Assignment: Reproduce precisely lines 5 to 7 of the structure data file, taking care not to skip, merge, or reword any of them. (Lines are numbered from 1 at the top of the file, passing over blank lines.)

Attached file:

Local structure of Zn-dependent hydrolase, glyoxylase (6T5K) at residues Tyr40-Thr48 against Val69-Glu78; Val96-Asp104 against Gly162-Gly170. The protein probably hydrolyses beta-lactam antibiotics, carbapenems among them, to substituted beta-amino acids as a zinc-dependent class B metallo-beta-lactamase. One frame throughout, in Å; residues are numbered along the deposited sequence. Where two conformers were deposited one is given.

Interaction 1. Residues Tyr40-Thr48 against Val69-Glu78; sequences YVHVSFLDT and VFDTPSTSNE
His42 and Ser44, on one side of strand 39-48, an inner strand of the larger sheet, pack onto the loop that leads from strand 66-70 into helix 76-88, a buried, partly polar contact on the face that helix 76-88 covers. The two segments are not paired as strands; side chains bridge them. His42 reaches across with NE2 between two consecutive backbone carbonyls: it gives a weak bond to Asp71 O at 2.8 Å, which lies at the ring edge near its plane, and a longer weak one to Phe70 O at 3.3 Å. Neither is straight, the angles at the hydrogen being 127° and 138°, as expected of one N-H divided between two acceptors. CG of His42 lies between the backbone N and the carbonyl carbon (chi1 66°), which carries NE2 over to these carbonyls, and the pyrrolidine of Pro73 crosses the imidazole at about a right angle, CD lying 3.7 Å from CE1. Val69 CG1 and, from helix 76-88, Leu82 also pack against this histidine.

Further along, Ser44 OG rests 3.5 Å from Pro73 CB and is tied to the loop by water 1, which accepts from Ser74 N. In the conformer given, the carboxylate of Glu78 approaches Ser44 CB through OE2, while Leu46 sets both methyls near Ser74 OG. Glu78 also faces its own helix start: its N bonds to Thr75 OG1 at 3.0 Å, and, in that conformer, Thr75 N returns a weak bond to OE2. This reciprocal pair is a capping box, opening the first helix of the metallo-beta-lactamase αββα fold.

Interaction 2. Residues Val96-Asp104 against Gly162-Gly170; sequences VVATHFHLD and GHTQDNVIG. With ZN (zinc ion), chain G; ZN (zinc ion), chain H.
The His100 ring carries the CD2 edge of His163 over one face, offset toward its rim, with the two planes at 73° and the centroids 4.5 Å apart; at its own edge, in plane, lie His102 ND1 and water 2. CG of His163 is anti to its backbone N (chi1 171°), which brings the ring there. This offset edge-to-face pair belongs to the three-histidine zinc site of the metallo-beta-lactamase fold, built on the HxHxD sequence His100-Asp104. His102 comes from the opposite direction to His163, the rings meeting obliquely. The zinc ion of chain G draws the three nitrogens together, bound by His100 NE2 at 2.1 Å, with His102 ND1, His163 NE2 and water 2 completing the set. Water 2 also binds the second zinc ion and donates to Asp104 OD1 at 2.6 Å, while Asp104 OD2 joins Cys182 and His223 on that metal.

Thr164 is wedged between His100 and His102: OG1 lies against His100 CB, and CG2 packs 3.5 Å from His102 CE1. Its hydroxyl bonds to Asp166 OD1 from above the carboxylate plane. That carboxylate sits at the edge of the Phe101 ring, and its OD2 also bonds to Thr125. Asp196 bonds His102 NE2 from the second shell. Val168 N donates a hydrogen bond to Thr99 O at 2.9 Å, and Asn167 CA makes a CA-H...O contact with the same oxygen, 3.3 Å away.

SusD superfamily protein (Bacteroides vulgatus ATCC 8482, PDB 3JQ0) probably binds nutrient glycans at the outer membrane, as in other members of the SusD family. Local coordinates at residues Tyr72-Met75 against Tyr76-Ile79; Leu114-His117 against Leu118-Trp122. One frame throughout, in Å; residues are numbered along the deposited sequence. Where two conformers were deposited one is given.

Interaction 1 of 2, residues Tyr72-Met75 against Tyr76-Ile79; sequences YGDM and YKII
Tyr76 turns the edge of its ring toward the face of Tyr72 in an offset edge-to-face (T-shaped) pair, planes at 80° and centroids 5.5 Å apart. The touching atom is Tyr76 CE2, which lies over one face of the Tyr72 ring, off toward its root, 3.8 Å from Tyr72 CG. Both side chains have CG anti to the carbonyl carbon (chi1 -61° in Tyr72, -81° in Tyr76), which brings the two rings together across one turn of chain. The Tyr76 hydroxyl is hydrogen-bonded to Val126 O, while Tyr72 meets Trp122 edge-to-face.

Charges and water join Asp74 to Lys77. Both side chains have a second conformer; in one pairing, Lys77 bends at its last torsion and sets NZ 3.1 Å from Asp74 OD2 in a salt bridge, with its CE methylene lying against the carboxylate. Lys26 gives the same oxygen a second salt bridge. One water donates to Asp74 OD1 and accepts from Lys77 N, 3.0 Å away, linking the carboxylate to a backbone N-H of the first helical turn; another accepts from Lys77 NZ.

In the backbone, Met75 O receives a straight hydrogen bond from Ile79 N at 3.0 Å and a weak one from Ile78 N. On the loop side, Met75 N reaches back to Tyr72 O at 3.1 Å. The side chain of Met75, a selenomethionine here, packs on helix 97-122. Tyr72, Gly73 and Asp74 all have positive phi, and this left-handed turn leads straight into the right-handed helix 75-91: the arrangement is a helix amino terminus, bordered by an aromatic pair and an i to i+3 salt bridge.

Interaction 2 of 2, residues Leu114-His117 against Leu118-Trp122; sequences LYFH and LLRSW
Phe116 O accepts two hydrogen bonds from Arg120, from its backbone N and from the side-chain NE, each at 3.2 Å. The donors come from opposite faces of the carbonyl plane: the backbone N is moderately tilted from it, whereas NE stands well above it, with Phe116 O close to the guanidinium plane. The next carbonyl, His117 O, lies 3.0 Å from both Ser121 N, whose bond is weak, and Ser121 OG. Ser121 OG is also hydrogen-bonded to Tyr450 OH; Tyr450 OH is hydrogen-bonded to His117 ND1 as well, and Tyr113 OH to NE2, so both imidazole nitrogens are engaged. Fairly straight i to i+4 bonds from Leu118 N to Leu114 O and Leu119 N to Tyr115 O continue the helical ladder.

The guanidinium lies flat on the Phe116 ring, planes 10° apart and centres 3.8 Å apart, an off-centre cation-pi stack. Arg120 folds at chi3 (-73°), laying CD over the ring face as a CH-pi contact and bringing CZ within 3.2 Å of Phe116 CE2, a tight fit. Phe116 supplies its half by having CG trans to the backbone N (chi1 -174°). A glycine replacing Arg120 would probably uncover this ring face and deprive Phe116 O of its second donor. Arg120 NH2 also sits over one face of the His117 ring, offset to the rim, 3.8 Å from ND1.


Interaction 2. Residues Val96-Asp104 against Gly162-Gly170; sequences VVATHFHLD and GHTQDNVIG. With ZN (zinc ion), chain G; ZN (zinc ion), chain H.
The His100 ring carries the CD2 edge of His163 over one face, offset toward its rim, with the two planes at 73° and the centroids 4.5 Å apart; at its own edge, in plane, lie His102 ND1 and water 2. CG of His163 is anti to its backbone N (chi1 171°), which brings the ring there. This offset edge-to-face pair belongs to the three-histidine zinc site of the metallo-beta-lactamase fold, built on the HxHxD sequence His100-Asp104. His102 comes from the opposite direction to His163, the rings meeting obliquely. The zinc ion of chain G draws the three nitrogens together, bound by His100 NE2 at 2.1 Å, with His102 ND1, His163 NE2 and water 2 completing the set. Water 2 also binds the second zinc ion and donates to Asp104 OD1 at 2.6 Å, while Asp104 OD2 joins Cys182 and His223 on that metal.

Thr164 is wedged between His100 and His102: OG1 lies against His100 CB, and CG2 packs 3.5 Å from His102 CE1. Its hydroxyl bonds to Asp166 OD1 from above the carboxylate plane. That carboxylate sits at the edge of the Phe101 ring, and its OD2 also bonds to Thr125. Asp196 bonds His102 NE2 from the second shell. Val168 N donates a hydrogen bond to Thr99 O at 2.9 Å, and Asn167 CA makes a CA-H...O contact with the same oxygen, 3.3 Å away.